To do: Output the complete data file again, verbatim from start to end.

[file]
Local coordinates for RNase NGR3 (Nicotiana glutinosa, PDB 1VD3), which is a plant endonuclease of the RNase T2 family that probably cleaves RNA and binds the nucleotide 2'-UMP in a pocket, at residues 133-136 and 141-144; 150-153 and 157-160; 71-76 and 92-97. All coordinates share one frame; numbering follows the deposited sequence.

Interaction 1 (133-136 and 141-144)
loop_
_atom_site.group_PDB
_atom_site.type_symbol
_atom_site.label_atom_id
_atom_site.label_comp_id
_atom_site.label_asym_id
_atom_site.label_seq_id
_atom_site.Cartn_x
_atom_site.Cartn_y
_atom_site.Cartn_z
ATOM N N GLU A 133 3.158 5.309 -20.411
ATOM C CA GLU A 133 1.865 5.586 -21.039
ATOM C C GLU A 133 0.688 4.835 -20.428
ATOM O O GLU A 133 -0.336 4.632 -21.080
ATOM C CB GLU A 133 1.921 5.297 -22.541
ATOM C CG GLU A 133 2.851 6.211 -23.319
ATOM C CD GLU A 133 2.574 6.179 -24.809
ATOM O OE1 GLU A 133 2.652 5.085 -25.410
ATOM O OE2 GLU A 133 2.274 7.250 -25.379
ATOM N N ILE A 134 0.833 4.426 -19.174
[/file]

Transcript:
Local coordinates for RNase NGR3 (Nicotiana glutinosa, PDB 1VD3), which is a plant endonuclease of the RNase T2 family that probably cleaves RNA and binds the nucleotide 2'-UMP in a pocket, at residues 133-136 and 141-144; 150-153 and 157-160; 71-76 and 92-97. All coordinates share one frame; numbering follows the deposited sequence.

Interaction 1 (133-136 and 141-144)
loop_
_atom_site.group_PDB
_atom_site.type_symbol
_atom_site.label_atom_id
_atom_site.label_comp_id
_atom_site.label_asym_id
_atom_site.label_seq_id
_atom_site.Cartn_x
_atom_site.Cartn_y
_atom_site.Cartn_z
ATOM N N GLU A 133 3.158 5.309 -20.411
ATOM C CA GLU A 133 1.865 5.586 -21.039
ATOM C C GLU A 133 0.688 4.835 -20.428
ATOM O O GLU A 133 -0.336 4.632 -21.080
ATOM C CB GLU A 133 1.921 5.297 -22.541
ATOM C CG GLU A 133 2.851 6.211 -23.319
ATOM C CD GLU A 133 2.574 6.179 -24.809
ATOM O OE1 GLU A 133 2.652 5.085 -25.410
ATOM O OE2 GLU A 133 2.274 7.250 -25.379
ATOM N N ILE A 134 0.833 4.426 -19.174